Pt 3: tools for ourselves and when we talk to others

We need tools if we are going to take our own queries about God and the Bible seriously, but even more so if we are going to take the challenges of others seriously, and in both those scenarios we need tools to so that we can face these things with compassion.

There are a few tools that I use all the time in teaching students to study biblical texts but the main one is a simple task called ‘identify yourself’.

Identify yourself

Most of us know that we are biased toward somethings – that our parents politics influenced us, that our social group influences us, that what we read influences us. But we rarely think about how we influence the things that we read or hear, how who we are influences what we receive from someone.

we bring ourselves to a text or a film or the news and we ourselves influence the meaning that we get from the text.

What I mean by that is that we all have a lens that we use when we read or view something. Its as though we are looking through a piece of coloured glass when we read, and so everything we see is tinted by that glass. That glass is made of all the things we know, experience, our past and our theology/ideals.

Because the Bible is considered the Word of God we think of it as something solid, immovable and pure, and so we often forget that we carry this lens with us to the Bible too. It’s how two people can read the same passages and interpret them differently.

We need to think about this lens not only when we read the bible but when we speak to people, when we try to understand their challenges and when we hear their experiences – how we judge others opinions is linked to how we understand ourselves.

What I get my students to do is to work out what they bring with them to a text or a conversation before we ever get into one.

The question to ask yourself starts here: What do you know influences your thinking?

I, for example, was brought up female. I am british. I am a Christian. I was brought up with left wing political views that I now still follow.

Those are kind of big obvious ones. Now ask yourself to go a little deeper. What else might influence how you react to the world around you?

For example: I am 42 – age definitely matters, our feelings change as we age, different things concern people in old age than those in their teens.

I am northern. I think being northern makes a difference to the way I think.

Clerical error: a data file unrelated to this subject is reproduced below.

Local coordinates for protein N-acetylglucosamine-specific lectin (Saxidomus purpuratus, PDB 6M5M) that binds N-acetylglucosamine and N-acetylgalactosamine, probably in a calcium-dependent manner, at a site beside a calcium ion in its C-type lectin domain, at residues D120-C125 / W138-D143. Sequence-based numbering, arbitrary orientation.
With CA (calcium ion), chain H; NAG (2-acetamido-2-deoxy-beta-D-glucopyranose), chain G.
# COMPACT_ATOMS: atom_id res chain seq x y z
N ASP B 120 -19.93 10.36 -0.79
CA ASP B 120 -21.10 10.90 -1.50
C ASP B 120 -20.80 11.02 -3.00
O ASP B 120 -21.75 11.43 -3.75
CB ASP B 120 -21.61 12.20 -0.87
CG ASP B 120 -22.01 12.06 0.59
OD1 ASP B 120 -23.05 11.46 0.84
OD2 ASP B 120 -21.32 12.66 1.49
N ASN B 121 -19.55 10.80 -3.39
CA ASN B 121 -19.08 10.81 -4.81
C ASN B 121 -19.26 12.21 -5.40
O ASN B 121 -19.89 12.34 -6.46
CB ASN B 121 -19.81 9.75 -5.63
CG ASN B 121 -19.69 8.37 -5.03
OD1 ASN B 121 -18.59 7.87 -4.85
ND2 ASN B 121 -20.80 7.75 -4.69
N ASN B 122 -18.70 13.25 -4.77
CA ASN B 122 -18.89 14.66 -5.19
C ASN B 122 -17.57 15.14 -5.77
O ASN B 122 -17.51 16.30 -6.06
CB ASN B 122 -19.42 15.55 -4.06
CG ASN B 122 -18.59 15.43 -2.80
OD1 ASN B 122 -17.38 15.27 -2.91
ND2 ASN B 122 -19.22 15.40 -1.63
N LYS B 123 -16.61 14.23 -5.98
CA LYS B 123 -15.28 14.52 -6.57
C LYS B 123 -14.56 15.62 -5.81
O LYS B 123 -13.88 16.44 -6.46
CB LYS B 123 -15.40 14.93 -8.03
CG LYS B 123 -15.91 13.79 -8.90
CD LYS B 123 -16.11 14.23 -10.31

I am white. I know that being white makes a difference to my lived experience of the world – the best evidence of this is that I put it in the second layer of this description, because as a white person race is actually rarely something that is an issue in my life, I would guess that my Siblings of Colour do not get that particular freedom.

I’m hetero-sexual.

I’m a protestant Christian rather than a catholic, and from a Methodist background so issues like equality of women were the norm rather than a debate for me in my formative years.

My politics is not merely leftwing, but feminist and pretty socialist – I find it hard to not read and react to most things using these ideals.

I’m divorced.

I like heavy metal and sci fi and fantasy literature – these things can be pretty nerdy, and leave you feeling like a bit of an outsider when i was growing up in the 80’s/90’s. That feeling of being a bit of an outsider probably influences me a lit.

Do a list for yourself.

The reason for identifying these things is becuase they help us to lay down our presuppositions about the world.

To truly listen to someone else you have to realise not everyone sees the world through your lens.

Lay down your presuppositions.

Write them out. Pin them on a wall somewhere. I genuinely do this when researching- I write out what I think I know about a thing so I don’t forget where my experience/theology might be muddying the waters.

Once you know these things you can use them to explain or identify your position rather than assuming everyone understands where you are coming from.

Understanding our lens is especially important if we are privileged to be from one of the ‘normative groups’ in society.

If we are white, cis gendered, heterosexual, male, able bodied then we often find it difficult to hear complaints from marginalised people without feeling criticised becuase our experience is what we’ve always been told is normal.

If someone talks about racism in Leeds I am likely, as a white person, to say I haven’t seen any so think they are exaggerating, but the reason I haven’t seen it is I am not targeted by racists. If I do not acknowledge my whiteness and privilege and presupposition that race isn’t a big issue then I won’t be able to hear someone’s experience clearly.

Tool 1- Listen (or read) to learn

If you are in a conversation with someone about an important issue it’s worth asking yourself why.

Are you here to tell them what you believe? Then it’s not a conversation it’s a lecture

Are you here to get them to agree with you/to win? Then it’s not a conversation it’s a debate.

Are you here to engage with someone as a person and hear their ideas? Congratulations you are in a conversation but you need to listen as well as talk.

“listen to learn” is a phrase used in lots of different places now but it’s a good check when approaching both people and books/lectures/news. Am I listening to learn what’s being said or just to find things to respond to?

Listening to learn means we have to hear the other person’s opinion or idea or experience fully before we chip in.

It also helps with our next tool.

Tool 2Don’t centre yourself